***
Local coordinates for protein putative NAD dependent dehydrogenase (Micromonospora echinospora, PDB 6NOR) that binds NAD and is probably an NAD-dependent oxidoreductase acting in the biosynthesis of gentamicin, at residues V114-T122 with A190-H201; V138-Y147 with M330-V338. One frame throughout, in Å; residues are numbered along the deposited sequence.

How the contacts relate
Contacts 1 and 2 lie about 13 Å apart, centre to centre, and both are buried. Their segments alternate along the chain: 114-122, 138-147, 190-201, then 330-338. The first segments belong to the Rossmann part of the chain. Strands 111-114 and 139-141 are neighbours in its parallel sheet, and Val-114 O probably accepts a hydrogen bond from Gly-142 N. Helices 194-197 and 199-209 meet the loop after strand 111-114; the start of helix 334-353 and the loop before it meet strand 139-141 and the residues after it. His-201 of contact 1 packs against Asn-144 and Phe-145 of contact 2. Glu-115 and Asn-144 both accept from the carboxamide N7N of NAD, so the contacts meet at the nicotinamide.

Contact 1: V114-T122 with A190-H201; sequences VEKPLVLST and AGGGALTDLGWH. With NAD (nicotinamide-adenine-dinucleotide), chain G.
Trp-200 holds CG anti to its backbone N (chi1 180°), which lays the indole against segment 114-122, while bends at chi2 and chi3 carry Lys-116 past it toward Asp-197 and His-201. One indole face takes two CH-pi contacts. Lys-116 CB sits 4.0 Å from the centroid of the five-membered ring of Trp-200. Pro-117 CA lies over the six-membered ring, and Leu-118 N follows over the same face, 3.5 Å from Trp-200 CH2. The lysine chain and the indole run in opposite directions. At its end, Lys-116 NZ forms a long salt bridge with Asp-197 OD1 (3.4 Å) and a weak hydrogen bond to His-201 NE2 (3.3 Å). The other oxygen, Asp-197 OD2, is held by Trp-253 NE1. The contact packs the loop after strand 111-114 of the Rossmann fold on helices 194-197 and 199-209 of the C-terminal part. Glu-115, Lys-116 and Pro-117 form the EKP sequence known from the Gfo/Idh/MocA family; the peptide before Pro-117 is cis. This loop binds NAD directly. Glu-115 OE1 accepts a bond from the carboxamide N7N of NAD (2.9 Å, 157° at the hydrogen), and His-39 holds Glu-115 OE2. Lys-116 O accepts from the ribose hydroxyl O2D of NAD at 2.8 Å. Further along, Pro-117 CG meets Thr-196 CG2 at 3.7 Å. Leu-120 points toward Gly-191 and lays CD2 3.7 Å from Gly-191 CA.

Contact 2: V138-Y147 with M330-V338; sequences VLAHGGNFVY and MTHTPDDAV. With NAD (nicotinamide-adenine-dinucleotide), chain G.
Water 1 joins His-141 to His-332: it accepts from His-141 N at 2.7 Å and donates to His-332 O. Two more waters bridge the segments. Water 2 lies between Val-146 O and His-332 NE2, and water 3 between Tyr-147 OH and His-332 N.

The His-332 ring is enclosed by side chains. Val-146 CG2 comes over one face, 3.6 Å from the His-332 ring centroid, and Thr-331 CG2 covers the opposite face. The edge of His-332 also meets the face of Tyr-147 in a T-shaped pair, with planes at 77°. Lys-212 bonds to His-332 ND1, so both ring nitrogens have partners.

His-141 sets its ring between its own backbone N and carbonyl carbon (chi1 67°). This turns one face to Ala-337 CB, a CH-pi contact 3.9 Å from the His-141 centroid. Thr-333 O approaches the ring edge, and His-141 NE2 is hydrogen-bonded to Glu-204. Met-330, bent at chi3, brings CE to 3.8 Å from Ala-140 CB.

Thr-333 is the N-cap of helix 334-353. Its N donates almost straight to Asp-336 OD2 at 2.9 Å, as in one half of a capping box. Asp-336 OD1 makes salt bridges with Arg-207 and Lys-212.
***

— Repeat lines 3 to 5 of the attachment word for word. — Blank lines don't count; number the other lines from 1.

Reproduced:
Contacts 1 and 2 lie about 13 Å apart, centre to centre, and both are buried. Their segments alternate along the chain: 114-122, 138-147, 190-201, then 330-338. The first segments belong to the Rossmann part of the chain. Strands 111-114 and 139-141 are neighbours in its parallel sheet, and Val-114 O probably accepts a hydrogen bond from Gly-142 N. Helices 194-197 and 199-209 meet the loop after strand 111-114; the start of helix 334-353 and the loop before it meet strand 139-141 and the residues after it. His-201 of contact 1 packs against Asn-144 and Phe-145 of contact 2. Glu-115 and Asn-144 both accept from the carboxamide N7N of NAD, so the contacts meet at the nicotinamide.

Contact 1: V114-T122 with A190-H201; sequences VEKPLVLST and AGGGALTDLGWH. With NAD (nicotinamide-adenine-dinucleotide), chain G.
Trp-200 holds CG anti to its backbone N (chi1 180°), which lays the indole against segment 114-122, while bends at chi2 and chi3 carry Lys-116 past it toward Asp-197 and His-201. One indole face takes two CH-pi contacts. Lys-116 CB sits 4.0 Å from the centroid of the five-membered ring of Trp-200. Pro-117 CA lies over the six-membered ring, and Leu-118 N follows over the same face, 3.5 Å from Trp-200 CH2. The lysine chain and the indole run in opposite directions. At its end, Lys-116 NZ forms a long salt bridge with Asp-197 OD1 (3.4 Å) and a weak hydrogen bond to His-201 NE2 (3.3 Å). The other oxygen, Asp-197 OD2, is held by Trp-253 NE1. The contact packs the loop after strand 111-114 of the Rossmann fold on helices 194-197 and 199-209 of the C-terminal part. Glu-115, Lys-116 and Pro-117 form the EKP sequence known from the Gfo/Idh/MocA family; the peptide before Pro-117 is cis. This loop binds NAD directly. Glu-115 OE1 accepts a bond from the carboxamide N7N of NAD (2.9 Å, 157° at the hydrogen), and His-39 holds Glu-115 OE2. Lys-116 O accepts from the ribose hydroxyl O2D of NAD at 2.8 Å. Further along, Pro-117 CG meets Thr-196 CG2 at 3.7 Å. Leu-120 points toward Gly-191 and lays CD2 3.7 Å from Gly-191 CA.